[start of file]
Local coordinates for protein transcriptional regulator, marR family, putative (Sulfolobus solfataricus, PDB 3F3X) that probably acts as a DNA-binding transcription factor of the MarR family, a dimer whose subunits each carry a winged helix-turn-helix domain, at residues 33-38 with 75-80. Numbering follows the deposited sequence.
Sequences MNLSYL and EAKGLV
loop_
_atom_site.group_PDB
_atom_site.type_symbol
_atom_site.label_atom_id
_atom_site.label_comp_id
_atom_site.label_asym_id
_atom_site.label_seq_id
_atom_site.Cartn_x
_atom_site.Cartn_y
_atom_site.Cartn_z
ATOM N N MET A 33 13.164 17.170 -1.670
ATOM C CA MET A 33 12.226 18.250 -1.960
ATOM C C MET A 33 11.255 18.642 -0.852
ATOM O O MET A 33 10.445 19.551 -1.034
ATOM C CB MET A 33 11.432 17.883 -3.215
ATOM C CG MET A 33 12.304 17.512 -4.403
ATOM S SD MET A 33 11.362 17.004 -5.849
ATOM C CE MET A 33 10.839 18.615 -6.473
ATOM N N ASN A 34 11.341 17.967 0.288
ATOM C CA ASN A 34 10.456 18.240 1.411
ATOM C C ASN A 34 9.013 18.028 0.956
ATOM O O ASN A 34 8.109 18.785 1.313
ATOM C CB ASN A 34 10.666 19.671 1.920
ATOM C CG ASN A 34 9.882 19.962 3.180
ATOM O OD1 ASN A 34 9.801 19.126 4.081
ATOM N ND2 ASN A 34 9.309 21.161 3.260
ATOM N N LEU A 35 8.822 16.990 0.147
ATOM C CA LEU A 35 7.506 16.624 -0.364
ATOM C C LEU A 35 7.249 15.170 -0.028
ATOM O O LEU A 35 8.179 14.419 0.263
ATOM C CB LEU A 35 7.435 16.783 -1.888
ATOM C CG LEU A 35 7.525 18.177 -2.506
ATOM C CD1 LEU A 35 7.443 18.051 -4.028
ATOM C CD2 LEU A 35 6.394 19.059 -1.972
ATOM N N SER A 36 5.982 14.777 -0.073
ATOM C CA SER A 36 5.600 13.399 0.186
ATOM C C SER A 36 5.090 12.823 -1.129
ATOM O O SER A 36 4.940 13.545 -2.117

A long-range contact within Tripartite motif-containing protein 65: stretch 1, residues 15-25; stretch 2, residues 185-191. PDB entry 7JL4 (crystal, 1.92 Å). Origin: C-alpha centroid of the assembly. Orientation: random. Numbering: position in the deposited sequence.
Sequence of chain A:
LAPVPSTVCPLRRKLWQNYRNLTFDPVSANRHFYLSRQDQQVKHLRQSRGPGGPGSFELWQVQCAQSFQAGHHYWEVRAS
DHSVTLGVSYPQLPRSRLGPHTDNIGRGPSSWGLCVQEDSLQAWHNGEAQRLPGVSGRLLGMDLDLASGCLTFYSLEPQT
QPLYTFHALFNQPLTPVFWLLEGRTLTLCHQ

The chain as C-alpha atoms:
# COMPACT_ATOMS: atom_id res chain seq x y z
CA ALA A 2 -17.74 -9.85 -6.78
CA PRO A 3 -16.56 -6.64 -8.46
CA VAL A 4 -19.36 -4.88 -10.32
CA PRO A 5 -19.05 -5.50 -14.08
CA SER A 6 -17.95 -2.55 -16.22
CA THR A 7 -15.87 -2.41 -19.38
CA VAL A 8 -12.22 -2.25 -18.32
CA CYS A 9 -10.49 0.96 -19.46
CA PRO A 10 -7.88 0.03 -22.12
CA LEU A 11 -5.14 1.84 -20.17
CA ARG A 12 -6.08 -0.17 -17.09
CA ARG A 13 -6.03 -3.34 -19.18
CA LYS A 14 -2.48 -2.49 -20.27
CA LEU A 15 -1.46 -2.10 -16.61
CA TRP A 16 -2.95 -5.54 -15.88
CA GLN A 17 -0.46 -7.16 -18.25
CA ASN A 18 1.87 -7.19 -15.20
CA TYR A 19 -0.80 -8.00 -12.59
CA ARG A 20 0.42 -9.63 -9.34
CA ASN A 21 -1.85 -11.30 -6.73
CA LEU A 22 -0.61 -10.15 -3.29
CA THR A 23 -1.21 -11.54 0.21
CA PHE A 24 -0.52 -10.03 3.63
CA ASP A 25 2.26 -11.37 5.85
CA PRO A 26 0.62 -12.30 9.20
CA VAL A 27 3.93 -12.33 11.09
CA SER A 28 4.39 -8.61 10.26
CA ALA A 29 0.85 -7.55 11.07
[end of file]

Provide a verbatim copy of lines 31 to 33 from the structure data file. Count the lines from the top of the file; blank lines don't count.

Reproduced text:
ATOM C C LEU A 35 7.249 15.170 -0.028
ATOM O O LEU A 35 8.179 14.419 0.263
ATOM C CB LEU A 35 7.435 16.783 -1.888